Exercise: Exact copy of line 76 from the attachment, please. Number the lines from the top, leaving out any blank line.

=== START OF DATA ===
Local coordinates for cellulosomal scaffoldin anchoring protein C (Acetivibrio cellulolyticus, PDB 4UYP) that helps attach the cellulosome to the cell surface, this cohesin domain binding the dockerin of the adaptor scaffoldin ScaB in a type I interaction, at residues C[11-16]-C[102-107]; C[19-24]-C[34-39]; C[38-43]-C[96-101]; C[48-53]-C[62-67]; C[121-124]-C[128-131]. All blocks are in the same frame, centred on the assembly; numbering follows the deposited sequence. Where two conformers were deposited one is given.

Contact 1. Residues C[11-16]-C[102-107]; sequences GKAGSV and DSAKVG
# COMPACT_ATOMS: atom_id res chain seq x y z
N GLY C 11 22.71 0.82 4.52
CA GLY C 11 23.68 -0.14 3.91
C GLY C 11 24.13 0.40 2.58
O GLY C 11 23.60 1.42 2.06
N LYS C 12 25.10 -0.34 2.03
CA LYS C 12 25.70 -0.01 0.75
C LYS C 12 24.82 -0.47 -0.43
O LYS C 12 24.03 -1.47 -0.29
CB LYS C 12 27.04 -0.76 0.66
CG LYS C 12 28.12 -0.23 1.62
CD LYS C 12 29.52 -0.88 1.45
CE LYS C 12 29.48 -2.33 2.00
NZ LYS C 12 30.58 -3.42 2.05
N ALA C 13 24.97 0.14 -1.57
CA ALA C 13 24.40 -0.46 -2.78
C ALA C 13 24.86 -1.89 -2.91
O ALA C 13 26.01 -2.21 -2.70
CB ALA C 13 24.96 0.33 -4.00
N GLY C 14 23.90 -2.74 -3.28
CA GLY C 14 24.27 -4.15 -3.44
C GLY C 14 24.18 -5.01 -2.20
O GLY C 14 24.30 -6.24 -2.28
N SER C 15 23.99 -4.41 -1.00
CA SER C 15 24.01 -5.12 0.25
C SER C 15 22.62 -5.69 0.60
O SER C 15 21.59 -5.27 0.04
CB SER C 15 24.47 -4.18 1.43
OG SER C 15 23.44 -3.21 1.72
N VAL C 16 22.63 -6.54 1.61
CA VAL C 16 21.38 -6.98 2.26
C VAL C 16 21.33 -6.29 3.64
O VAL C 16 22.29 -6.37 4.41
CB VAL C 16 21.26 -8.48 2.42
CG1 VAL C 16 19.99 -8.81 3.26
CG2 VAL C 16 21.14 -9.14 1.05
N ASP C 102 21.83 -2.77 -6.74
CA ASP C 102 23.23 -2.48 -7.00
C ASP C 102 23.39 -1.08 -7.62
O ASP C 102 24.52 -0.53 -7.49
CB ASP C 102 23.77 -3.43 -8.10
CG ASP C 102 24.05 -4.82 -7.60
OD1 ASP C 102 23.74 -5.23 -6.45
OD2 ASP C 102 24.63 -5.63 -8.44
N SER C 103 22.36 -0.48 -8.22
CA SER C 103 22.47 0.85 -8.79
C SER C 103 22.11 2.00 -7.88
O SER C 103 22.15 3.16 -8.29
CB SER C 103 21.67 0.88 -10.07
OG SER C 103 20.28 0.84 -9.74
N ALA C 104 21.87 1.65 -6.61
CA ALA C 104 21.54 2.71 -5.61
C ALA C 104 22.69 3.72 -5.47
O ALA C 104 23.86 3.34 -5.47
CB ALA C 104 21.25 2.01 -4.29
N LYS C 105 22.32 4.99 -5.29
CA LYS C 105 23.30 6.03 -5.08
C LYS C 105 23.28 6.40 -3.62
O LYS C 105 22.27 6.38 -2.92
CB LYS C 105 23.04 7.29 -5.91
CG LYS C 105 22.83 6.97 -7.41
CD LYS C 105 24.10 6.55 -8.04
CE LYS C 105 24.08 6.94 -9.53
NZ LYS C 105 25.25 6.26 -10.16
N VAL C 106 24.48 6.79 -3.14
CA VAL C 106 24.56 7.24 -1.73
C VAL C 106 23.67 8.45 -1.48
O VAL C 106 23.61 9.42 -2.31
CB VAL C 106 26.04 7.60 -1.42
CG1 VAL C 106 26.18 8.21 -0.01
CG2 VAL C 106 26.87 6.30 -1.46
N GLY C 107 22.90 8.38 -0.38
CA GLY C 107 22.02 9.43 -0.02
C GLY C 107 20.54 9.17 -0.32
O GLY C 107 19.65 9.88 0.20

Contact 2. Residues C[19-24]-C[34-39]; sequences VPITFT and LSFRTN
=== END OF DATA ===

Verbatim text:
C GLY C 107 20.54 9.17 -0.32